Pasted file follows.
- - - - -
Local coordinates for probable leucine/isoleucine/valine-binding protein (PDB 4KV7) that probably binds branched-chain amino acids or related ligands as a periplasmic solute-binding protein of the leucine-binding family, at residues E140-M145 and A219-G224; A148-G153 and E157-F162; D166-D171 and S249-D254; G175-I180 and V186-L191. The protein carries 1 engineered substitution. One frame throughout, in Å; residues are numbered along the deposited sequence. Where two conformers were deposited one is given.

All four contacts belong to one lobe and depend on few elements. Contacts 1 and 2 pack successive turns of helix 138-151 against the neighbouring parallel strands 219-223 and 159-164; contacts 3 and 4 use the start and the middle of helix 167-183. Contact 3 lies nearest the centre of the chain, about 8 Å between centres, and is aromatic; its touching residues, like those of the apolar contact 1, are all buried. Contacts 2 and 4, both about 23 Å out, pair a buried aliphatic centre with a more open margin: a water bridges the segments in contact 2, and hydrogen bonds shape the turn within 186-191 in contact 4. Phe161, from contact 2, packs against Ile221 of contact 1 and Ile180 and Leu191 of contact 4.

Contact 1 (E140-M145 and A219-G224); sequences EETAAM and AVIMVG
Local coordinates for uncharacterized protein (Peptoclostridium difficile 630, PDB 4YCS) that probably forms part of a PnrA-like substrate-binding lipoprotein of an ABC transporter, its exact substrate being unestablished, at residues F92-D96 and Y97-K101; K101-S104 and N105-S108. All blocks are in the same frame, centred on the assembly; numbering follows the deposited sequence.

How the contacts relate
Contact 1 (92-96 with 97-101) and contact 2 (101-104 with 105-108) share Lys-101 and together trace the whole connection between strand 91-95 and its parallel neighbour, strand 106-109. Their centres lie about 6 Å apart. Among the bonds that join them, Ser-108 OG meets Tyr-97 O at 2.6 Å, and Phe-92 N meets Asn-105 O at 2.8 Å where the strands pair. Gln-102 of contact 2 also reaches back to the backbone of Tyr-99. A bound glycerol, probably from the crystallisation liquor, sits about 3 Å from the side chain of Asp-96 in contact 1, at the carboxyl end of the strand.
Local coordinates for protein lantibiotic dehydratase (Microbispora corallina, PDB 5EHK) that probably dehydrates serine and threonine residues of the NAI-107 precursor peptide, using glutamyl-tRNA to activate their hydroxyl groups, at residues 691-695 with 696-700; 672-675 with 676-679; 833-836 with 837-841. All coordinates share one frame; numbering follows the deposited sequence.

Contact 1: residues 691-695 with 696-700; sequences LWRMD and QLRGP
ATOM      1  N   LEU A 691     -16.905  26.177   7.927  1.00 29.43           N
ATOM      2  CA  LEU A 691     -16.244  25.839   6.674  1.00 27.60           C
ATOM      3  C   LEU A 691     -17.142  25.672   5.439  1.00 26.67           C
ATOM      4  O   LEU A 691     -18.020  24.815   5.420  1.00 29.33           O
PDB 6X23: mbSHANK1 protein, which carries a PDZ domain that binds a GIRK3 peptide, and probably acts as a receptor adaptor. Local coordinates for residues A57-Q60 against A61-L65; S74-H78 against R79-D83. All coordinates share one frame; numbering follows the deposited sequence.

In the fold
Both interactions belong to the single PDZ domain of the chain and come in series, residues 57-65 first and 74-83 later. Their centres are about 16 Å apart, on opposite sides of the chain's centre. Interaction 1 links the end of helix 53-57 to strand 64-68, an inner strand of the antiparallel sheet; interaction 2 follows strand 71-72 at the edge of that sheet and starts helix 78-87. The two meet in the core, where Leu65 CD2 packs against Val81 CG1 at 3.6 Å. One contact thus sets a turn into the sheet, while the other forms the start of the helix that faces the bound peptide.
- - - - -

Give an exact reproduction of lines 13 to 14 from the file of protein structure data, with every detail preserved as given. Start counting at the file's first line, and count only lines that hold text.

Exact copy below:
PDB 6X23: mbSHANK1 protein, which carries a PDZ domain that binds a GIRK3 peptide, and probably acts as a receptor adaptor. Local coordinates for residues A57-Q60 against A61-L65; S74-H78 against R79-D83. All coordinates share one frame; numbering follows the deposited sequence.

In the fold